b. Make (and turn in) a full formal ~30 minute ‘talk’-like presentation in class of your work - which can be an outreach/field activity - at a preassigned time during the final 2 weeks of classes, and also present a less than 15 minute initial/interim report on the ideas/findings by mid-quarter at the assigned class meeting.
c. Conduct an outreach/'field' activity with a final formal written descriptive report turned in by the last day of finals; and both, present a less than 15 minute initial/interim report on the ideas/findings by mid-quarter at the assigned class meeting, and also present a 15-20 minute near-final or final draft to the class at a time assigned during the last 2 weeks of classes.
4)Meet with me at least once during the 1st third of the quarter to go over your project ideas and direction.
5)Serve as part of a defacto class working peer-review/feedback panel to provide feedback on each other’s work. To me, that somewhat mirrors the world of research & practice. And while it doesn't take a lot of work, it does mean one has to show up, listen to, and give thoughtful and constructive feedback/debate/dialog regarding other's work and interests, and also take a few minutes to compose and ship a concise one or two paragraph email to me about it after each instance of a student presentation in class (including both the initial/interim and final/near final presentations).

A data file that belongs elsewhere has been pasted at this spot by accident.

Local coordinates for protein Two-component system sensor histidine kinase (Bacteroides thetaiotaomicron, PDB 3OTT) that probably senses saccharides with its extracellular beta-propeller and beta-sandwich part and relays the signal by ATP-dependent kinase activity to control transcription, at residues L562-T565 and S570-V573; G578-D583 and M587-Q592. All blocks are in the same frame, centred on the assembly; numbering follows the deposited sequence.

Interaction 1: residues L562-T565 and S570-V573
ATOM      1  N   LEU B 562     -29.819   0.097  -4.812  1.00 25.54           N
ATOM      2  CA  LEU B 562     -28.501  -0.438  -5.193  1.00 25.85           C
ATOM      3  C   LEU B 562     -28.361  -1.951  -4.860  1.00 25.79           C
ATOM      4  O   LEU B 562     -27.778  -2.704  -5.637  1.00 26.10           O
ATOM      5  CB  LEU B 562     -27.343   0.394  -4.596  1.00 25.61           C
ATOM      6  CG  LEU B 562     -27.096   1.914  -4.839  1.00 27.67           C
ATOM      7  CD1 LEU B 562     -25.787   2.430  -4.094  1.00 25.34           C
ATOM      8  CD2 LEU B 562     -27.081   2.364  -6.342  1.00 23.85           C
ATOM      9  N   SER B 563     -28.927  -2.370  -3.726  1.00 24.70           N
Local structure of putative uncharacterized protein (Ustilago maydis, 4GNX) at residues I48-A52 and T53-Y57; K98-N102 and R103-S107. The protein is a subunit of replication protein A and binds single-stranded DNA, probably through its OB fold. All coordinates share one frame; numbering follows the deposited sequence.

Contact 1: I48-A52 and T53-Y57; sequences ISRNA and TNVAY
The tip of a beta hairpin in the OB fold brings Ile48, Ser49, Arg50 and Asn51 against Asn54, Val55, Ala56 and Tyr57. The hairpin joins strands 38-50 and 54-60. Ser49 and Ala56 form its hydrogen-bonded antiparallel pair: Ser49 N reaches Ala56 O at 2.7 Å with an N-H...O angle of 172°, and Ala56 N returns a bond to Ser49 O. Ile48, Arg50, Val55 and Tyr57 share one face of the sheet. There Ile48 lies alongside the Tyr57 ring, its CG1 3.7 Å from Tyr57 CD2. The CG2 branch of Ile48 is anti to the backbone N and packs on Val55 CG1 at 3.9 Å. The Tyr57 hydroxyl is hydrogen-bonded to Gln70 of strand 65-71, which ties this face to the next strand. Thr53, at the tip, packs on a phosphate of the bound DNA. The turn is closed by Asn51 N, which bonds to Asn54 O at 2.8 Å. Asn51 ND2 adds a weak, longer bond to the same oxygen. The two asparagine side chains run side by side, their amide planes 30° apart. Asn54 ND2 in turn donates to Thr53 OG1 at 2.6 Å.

This is a credit/no credit course.
General grading information for the University of Washington is available here. The iSchool has adopted its own criteria for grading graduate courses. The grading criteria used by the iSchool for graduate courses are available at http://ischool.uw.edu/resources/academic/grading
Your written work will be graded based on its clarity, organization, balance, amount of pertinent detail included, depth and clarity of evaluative and analytical comments, and preparation. It will also be graded on the extent to which a good understanding of the material presented in the course is shown and on the extent to which directions are followed. If evaluative or analytical comments are required, they should be supported by factual evidence, either from readings or other documents. Other aspects of individual assignments may also be included in the grading.
Written work that shows a lack of understanding of subject matter, is unclear or poorly organized, contains few or irrelevant details, does not follow directions, contains little or unsubstantiated evaluative commentary, or is poorly written, prepared (e.g. typos, grammatical errors), or documented will receive low grades.
Late assignments are not accepted unless submitted to the professor no more than 24 hours after the due date. A late assignment will incur an automatic .5 deduction for its grade. If there are any extenuating circumstances, please notify the professor BEFORE the day that the assignment is due. Students are encouraged to take drafts of their writing assignments to the Odegaard Writing and Research Center for assistance. Information on scheduling an appointment can be found at http://depts.washington.edu/owrc/